Health Buzz at School: Evaluations of a Statewide Teen Health Campaign • Ming Wang, University of Nebraska-Lincoln; Amy Struthers, University of Nebraska-Lincoln • Drawing upon data from the first two years of a state-wide health communication campaign that employed a peer-to-peer marketing strategy to encourage high school students to adopt healthy behavior, this paper finds that the buzz component increased campaign awareness among students in participating schools compared to those in the comparison schools, but there was no significant difference between their health attitudes. Furthermore, attitude toward the campaign mediated the effect of buzz exposure on health attitudes.
Deception by Design? Analyzing native advertising design and disclosure on news websites • Bartosz Wojdynski, University of Georgia; Nathaniel Evans • In the face of evidence that consumers selectively, or even reflexively, avoid many forms of display advertising online, content publishers have sought more subtle ways to deliver viewers’ attention to advertisers’ content. One recent emergence is an increase in the use by online publishers of advertising copy presented in the form of editorial content, often called “native advertising.” Although this practice has analogs in print and broadcast media forms, the present research identified and analyzed recent examples of such native advertising on online editorial content publishing sites (N=28), with a focus on the language, positioning, and size of information that discloses the content as advertising. The findings suggest a lack of standard practice in all three areas. Although a majority of examples offered some disclosure elements positioned before the start of the page content, very few explicitly used any form of the word “advertising” in the disclosure labels. The findings are discussed in the context of the need greater for empirical research into effects of design characteristics in disclosure labeling.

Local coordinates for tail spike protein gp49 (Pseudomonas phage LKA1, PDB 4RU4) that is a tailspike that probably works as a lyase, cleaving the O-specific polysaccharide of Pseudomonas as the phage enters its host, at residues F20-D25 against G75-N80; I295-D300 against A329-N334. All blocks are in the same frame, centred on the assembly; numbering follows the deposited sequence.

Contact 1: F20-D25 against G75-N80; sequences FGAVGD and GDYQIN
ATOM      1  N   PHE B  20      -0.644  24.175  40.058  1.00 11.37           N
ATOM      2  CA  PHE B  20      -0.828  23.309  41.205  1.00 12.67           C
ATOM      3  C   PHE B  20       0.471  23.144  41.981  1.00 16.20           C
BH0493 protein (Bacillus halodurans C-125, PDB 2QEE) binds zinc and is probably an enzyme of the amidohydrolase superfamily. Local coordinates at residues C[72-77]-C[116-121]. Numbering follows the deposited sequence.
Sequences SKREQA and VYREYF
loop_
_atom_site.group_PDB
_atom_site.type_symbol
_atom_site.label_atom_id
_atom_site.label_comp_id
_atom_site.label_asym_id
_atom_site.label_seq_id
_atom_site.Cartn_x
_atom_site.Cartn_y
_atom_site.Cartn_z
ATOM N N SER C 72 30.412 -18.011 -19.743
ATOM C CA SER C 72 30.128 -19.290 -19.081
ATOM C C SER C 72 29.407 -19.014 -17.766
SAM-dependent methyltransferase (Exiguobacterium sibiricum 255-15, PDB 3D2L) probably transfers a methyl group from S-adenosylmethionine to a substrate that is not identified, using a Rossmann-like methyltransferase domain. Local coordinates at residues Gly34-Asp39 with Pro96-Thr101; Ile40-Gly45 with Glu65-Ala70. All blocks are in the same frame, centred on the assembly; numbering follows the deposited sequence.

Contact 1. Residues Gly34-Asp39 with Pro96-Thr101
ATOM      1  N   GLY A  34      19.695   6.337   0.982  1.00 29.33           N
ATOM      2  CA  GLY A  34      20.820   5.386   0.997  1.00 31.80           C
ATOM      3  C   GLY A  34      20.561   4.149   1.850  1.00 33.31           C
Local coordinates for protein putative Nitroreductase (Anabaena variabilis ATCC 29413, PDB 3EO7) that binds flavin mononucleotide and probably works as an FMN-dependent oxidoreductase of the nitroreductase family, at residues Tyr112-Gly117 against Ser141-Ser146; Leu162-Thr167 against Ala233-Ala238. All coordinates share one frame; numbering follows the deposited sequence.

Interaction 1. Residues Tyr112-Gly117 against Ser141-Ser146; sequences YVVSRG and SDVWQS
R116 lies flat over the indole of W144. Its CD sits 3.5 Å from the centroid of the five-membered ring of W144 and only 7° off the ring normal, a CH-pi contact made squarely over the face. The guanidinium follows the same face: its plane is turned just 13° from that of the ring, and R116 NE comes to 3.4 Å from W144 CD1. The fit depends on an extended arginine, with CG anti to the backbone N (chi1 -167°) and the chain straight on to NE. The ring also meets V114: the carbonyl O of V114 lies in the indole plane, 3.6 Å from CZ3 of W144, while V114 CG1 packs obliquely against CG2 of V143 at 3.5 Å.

A little training goes a long way: Increasing children’s recognition of embedded advertising through education • Eilene Wollslager, Our Lady of the Lake University • This study examined the relationship between media literacy training and elementary students’ (grades 3-4) ability to recognize embedded advertising (advergaming) in a children’s online website. Children could not recognize advergames as advertising at the beginning of the study (0%). Following a brief, 10-minute training session, children’s ability to recognize an advergame as a commercial message increased to 30%. Additionally, there was no indication of a digital divide in student’s awareness of advergaming. Rural students outperformed urban counterparts in the recognition of online advertising.